A teenager famous for tracking Elon Musk’s jet has been banned from Facebook
Meta clearly disapproves of @ElonJet
A student who rose to fame following Elon Musk’s private jet flights has been banned from Facebook.
Sweeney made headlines earlier this year with his @ElonJet Twitter account, which told his followers where Musk’s private jet took off and landed from at any given time.
But now the University of Central Florida student has had his Musk follower account banned from Facebook.
Taking to Twitter on September 23, the UberJets software author shared a message he received from Facebook that read: “Hi Jack, unfortunately your page, Elon Musk’s Jet has not been published because it violates Facebook Page Terms.
“This means you can still see the Page, but other people won’t be able to see it, and you won’t be able to add new people to work on your Page.
In January, Musk offered Sweeney $5,000 to shut down the account after discovering the Twitter page. However, Sweeney refused, saying he would only do it for $50,000.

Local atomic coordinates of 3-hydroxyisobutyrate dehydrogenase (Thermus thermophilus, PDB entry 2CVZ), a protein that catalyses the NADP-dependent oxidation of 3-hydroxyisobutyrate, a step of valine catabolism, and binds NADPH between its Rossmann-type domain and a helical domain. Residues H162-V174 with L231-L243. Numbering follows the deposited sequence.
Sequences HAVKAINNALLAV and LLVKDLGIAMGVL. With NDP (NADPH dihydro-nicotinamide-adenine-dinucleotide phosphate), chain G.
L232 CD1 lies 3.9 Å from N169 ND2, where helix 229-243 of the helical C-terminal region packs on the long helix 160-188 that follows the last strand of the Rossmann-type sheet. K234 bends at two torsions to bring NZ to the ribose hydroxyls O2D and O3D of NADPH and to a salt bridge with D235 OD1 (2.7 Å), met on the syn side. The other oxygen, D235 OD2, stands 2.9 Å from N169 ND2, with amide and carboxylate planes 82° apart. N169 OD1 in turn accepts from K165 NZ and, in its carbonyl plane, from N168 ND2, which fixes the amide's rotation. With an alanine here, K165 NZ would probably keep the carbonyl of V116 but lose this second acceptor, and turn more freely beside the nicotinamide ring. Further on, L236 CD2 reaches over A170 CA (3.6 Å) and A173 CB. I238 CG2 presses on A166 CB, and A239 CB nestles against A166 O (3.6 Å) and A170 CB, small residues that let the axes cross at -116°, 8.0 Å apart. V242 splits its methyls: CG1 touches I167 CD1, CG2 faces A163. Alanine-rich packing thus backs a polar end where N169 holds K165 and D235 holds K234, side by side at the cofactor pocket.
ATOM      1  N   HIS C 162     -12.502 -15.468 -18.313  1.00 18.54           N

Musk then rejected this counter-offer and blocked it.
Approx. flt. time 1 Hour: 25 Min
Flight Fuel Information:
~801 gallons (3,636 liters).
~5,361 lb (2,412 kg) of jet fuel used.
~$4,805 in fuel.
~ 9 tons of CO2 emissions. pic.twitter.com/Y2StPhF4O7
— ElonJet (@ElonJet) September 22, 2022
The teenager then created more aircraft tracking accounts for other billionaires, such as Bill Gates and Floyd Mayweather, before moving on to the jets of Russian oligarchs such as Roman Abramovich.
Sweeney’s skills not only earned him media attention but also a potential future career.
After hearing about his efforts to track Musk’s private planes, private jet firm Stratos Jet Charters offered the teenager a place on its technology development team.
Speaking about the job offer, the University of Central Florida (UCF) student told the New York Post“That was pretty cool. They’re UCF alumni, so that’s pretty interesting.
“There’s just a lot of UCF that thinks it’s cool.”
In May, Musk came under fire online for using his private jet for a nine-minute flight. The tech mogul traveled 35 miles from San Jose to San Francisco, a trip that could have taken just 40 minutes by car.